Dry FIP may present with a variety of symptoms, many of which are consistent with other conditions as well, which makes for a more challenging diagnosis.  Cats with dry FIP often present with lethargy, stunted growth,  inappetence, fever, anemia, and/or protruding third eyelid(s). There is often a history of diarrhea. 

If there is ocular involvement, uveitis, keratic precipitates, aqueous flare, or retinal vessel cuffing may be present.  

If the virus has affected the central nervous system or brain, neurological symptoms may include ataxia, tremors, seizures, or nystagmus (darting eyes).

Complete CBC & Chemistry Panel

Whenever dry FIP is suspected, a complete CBC and chemistry panel should be the first step toward a diagnosis. The typical FIP blood work will show low albumin, high globulin, high white blood cell count, low red blood cell count, high neutrophils, high protein, and high bili.  Most FIP cats will have non-regenerative anemia, as well as a persistent fever.  Not all blood results will look the same; however, if some markers are present and the cat’s symptoms suggest a presumptive diagnosis of FIP, further diagnostics are generally recommended.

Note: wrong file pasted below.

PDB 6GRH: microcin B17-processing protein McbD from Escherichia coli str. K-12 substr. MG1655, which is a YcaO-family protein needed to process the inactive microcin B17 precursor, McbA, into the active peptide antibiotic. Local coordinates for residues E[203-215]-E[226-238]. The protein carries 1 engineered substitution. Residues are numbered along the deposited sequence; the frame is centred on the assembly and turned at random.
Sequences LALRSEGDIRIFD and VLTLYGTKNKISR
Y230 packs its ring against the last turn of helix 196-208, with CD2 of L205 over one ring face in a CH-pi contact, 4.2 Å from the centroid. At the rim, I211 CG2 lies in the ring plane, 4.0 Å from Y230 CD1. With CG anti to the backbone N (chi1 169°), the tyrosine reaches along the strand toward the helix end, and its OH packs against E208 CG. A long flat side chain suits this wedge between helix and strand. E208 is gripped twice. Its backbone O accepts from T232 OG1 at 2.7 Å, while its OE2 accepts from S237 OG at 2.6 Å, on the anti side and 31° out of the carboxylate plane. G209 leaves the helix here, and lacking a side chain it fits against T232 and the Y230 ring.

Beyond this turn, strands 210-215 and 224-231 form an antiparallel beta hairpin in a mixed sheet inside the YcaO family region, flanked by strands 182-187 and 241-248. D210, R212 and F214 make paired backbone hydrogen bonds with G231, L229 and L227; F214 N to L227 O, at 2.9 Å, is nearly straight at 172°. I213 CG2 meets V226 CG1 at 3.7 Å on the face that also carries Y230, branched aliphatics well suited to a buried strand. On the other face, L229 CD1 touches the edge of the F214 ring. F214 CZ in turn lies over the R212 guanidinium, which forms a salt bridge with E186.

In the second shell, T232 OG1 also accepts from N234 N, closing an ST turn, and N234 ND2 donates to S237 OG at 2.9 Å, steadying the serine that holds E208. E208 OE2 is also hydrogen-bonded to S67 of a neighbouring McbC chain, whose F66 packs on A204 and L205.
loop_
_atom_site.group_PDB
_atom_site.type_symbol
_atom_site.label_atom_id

Ultrasound

Dry FIP causes lesions to whichever organs are affected by the virus. An ultrasound can reveal whether or not lesions are present, as well as check for enlarged mesenteric lymph node(s) and enlarged kidneys.  During the ultrasound, a fine needle aspiration of the lesions may be done in the office, and with typically no need for anesthesia.  Samples should be sent to a lab for immunostaining. 

Immunostaining